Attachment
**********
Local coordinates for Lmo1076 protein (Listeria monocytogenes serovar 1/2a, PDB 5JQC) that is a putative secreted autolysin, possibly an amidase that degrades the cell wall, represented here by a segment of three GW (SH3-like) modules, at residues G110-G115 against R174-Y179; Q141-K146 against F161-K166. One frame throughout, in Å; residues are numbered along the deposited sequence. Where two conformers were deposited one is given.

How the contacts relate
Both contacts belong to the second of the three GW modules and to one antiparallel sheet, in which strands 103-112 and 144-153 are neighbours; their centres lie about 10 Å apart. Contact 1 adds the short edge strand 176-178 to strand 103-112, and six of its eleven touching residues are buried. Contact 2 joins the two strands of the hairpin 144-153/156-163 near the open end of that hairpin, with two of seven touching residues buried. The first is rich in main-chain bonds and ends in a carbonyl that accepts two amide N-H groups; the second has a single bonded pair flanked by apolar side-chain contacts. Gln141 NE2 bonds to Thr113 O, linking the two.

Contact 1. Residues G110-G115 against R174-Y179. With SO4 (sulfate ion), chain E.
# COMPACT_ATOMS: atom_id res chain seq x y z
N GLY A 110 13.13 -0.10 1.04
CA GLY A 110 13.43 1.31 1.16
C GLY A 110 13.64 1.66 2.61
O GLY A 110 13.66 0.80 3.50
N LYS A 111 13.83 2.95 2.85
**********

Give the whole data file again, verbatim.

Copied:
Local coordinates for Lmo1076 protein (Listeria monocytogenes serovar 1/2a, PDB 5JQC) that is a putative secreted autolysin, possibly an amidase that degrades the cell wall, represented here by a segment of three GW (SH3-like) modules, at residues G110-G115 against R174-Y179; Q141-K146 against F161-K166. One frame throughout, in Å; residues are numbered along the deposited sequence. Where two conformers were deposited one is given.

How the contacts relate
Both contacts belong to the second of the three GW modules and to one antiparallel sheet, in which strands 103-112 and 144-153 are neighbours; their centres lie about 10 Å apart. Contact 1 adds the short edge strand 176-178 to strand 103-112, and six of its eleven touching residues are buried. Contact 2 joins the two strands of the hairpin 144-153/156-163 near the open end of that hairpin, with two of seven touching residues buried. The first is rich in main-chain bonds and ends in a carbonyl that accepts two amide N-H groups; the second has a single bonded pair flanked by apolar side-chain contacts. Gln141 NE2 bonds to Thr113 O, linking the two.

Contact 1. Residues G110-G115 against R174-Y179. With SO4 (sulfate ion), chain E.
# COMPACT_ATOMS: atom_id res chain seq x y z
N GLY A 110 13.13 -0.10 1.04
CA GLY A 110 13.43 1.31 1.16
C GLY A 110 13.64 1.66 2.61
O GLY A 110 13.66 0.80 3.50
N LYS A 111 13.83 2.95 2.85